An outlet glacier of the Greenland ice sheet.
A project to assess dust released from the massive glaciers of the Greenland ice sheet has recently received £700k of funding from the Natural Environment Research Council.
With Arctic warming, increased melt from the Greenland ice sheet has caused extensive deposition of glacially-derived silt deposits along outwash plains. When the silt dries out it is very easily blown across the land onto the expanse of tundra and lakes covering the land surfaces in Western Greenland.
To date, the effects of this dust have not been studied, and now a team of researchers led by Loughborough University, and including The University of Nottingham and the British Geological survey, aim to assess whether dust can act as a fertiliser for lakes, that may be substantial enough to alter the overall terrestrial carbon cycle.
Project investigator Dr Suzanne McGowan from the School of Geography explains: "While it might seem unlikely that something as seemingly insubstantial as dust could be so important, there is emerging evidence that it may have a significant impact on lake ecosystems.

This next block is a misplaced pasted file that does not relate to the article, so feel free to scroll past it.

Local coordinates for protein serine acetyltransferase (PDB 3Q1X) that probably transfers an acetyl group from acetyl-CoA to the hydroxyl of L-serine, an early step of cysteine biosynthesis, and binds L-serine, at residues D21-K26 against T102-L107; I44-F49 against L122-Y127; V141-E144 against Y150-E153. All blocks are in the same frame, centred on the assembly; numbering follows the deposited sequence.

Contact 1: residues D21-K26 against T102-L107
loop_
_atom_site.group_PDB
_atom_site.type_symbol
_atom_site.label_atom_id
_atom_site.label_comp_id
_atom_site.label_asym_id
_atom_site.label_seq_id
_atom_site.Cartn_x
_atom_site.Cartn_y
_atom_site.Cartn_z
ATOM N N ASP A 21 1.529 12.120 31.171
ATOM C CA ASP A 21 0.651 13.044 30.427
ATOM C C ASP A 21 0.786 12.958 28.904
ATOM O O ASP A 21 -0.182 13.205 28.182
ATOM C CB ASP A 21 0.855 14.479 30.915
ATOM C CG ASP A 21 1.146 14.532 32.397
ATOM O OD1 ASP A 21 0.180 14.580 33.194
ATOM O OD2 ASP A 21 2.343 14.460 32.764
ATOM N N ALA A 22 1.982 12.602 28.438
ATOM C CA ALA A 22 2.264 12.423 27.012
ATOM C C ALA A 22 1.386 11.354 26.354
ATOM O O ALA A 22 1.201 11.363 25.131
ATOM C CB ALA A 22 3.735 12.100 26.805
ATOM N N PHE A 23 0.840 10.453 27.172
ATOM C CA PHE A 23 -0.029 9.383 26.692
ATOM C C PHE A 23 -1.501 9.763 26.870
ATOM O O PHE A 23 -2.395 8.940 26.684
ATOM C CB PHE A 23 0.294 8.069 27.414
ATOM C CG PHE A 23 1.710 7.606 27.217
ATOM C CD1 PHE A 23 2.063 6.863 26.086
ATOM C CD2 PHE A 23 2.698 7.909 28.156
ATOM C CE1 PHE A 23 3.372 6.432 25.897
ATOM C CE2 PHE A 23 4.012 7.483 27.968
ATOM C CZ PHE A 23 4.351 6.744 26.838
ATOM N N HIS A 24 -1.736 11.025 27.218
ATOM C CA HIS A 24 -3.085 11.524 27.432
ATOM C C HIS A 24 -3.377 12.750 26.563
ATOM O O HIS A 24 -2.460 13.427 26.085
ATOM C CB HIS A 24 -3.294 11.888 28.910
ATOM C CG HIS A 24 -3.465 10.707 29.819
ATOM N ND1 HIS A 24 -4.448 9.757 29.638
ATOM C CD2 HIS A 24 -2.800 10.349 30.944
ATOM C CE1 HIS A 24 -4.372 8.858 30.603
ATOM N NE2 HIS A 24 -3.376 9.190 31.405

"In the Arctic, nutrients are very scarce and even small additions to nutrient budgets have the potential to fuel productivity with important implications for the carbon cycle. Dusts may also carry pollutants into ecosystems. We think we have identified an, as yet unquantified, mode of transfer among ecosystems that is likely to become more important as Arctic warming progresses."
The project entitled 'Ecological effects of glacial dust on remote Arctic Lakes' will last for three years and includes two investigators from Loughborough: Professor John Anderson and Professor Joanna Bullard, who have respective expertise in Arctic lake ecosystems and high latitude dusts.
Dr Michael Watts from the British Geological Survey (and a part of the Centre for Environmental Geochemistry) will undertake the elemental analyses to quantify the composition of the dusts. Dr Suzanne McGowan from Nottingham will undertake lake experiments to test the effects of the dusts.
The first field expedition starts in April 2017, with the setting up of a series of dust monitoring stations around the area of Kangerlussuaq, West Greenland.
Follow the project on the Arctic lakes blog.
Posted on Tuesday 31st January 2017